Hackers Exploit SEC Test Filing Services to Trade Illegally

The SEC charges nine for trading on non-public information.

The SEC has charged nine defendants for hacking into the regulator’s Electronic Data Gathering, Analysis and Retrieval (EDGAR) system to extract nonpublic information for use in illegal trading.  The accused included a Ukrainian hacker, six traders in California, Ukraine, and Russia, and two entities.

The hackers took advantage of the SEC’s test-filing service, which is intended to allow companies to make sure that their regulatory submissions are correct before making them public. They allegedly exploited the narrow window of time between when those test files were entered into the system, and then released to general public—essentially trading on insider information. Issuers using the SEC’s testing system often used actual data in the nonpublic information in test filings, including unannounced quarterly earnings results. 

The SEC alleges that Ukrainian hacker Oleksandr Ieremenko extracted EDGAR files containing the nonpublic earnings results, and passed the information to traders who used it to generate at least $4.1 million in illegal profits. The SEC added that some of the traders were also involved in a similar plan to hack into newswire services and trade on information that had not yet been released to the public.

In order to gain access to the SEC’s computer networks, the defendants used a series of targeted cyberattacks, including directory traversal attacks, phishing attacks, and infecting computers with malware, according to the US Justice Department.

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Once the defendants had access to the test filings, they allegedly stole them by copying the test filings to servers they controlled. Over a five-month period in 2016, the defendants allegedly extracted thousands of test filings from the EDGAR servers to a server they controlled in Lithuania.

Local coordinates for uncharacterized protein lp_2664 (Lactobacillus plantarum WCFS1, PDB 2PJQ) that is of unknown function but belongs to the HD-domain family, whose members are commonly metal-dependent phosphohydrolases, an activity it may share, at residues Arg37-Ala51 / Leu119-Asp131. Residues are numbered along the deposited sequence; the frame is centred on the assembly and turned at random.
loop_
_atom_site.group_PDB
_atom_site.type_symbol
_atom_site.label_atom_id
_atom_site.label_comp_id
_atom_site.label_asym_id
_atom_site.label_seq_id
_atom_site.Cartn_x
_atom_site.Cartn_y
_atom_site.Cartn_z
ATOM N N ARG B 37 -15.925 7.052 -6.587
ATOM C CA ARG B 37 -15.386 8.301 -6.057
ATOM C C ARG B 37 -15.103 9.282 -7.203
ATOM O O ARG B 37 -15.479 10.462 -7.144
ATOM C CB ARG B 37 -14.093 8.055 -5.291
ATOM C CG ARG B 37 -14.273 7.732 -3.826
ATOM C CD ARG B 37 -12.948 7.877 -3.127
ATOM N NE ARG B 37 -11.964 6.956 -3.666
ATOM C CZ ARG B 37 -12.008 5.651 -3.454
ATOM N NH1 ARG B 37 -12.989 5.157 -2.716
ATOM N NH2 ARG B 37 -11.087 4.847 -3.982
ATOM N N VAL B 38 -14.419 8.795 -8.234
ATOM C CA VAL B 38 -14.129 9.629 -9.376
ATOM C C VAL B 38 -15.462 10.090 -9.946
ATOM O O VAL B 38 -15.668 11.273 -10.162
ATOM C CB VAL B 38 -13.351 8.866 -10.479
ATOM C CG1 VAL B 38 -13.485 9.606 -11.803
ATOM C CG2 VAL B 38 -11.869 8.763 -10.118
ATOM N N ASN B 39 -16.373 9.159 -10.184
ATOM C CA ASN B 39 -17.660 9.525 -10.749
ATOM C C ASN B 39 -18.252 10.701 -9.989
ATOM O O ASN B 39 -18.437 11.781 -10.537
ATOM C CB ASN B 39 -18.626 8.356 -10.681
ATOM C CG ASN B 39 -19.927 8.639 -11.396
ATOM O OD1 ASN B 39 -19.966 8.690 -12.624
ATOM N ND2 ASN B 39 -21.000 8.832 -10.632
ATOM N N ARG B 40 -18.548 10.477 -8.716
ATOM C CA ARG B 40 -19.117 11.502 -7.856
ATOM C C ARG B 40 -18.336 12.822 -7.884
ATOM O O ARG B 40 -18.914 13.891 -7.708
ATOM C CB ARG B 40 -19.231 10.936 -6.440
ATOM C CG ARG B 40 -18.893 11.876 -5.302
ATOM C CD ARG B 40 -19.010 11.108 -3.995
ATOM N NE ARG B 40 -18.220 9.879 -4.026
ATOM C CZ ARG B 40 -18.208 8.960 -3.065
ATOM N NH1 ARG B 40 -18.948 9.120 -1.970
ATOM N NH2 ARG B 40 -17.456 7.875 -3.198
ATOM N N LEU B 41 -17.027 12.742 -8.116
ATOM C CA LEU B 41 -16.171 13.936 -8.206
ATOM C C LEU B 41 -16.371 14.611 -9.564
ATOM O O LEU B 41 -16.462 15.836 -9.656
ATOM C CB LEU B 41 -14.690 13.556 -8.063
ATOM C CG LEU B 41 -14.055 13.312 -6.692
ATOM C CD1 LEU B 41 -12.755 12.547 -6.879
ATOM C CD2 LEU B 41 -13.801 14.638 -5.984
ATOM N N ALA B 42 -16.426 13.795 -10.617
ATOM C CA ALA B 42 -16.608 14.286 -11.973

The SEC charged the nine with violating the federal securities antifraud laws and related SEC antifraud rules, and is seeking a final judgment ordering the defendants to pay penalties and return their ill-gotten gains with prejudgment interest, and enjoining them from committing future violations of the antifraud laws.

“The trader defendants charged today are alleged to have taken multiple steps to conceal their fraud, including using an offshore entity and nominee accounts to place trades,” said Steven Peikin, co-director of the SEC’s enforcement division. “Our staff’s sophisticated analysis of the defendants’ trading exposed the common element behind their success, providing overwhelming evidence that each of them traded based on information hacked from EDGAR.”

In a parallel action, the US Attorney’s Office for the District of New Jersey indicted Ieremenko and Artem Radchenko on 16 counts, including securities fraud conspiracy, wire fraud conspiracy, computer fraud conspiracy, wire fraud, and computer fraud.

“The defendants allegedly orchestrated sophisticated computer intrusions to steal non-public information from the SEC, compromising the integrity of the market and depriving honest investors of a level playing field,” said Assistant Attorney General Brian Benczkowski.  “The Department of Justice will aggressively pursue and prosecute those who attack our financial markets and seek to profit unfairly, no matter where such offenders reside.”

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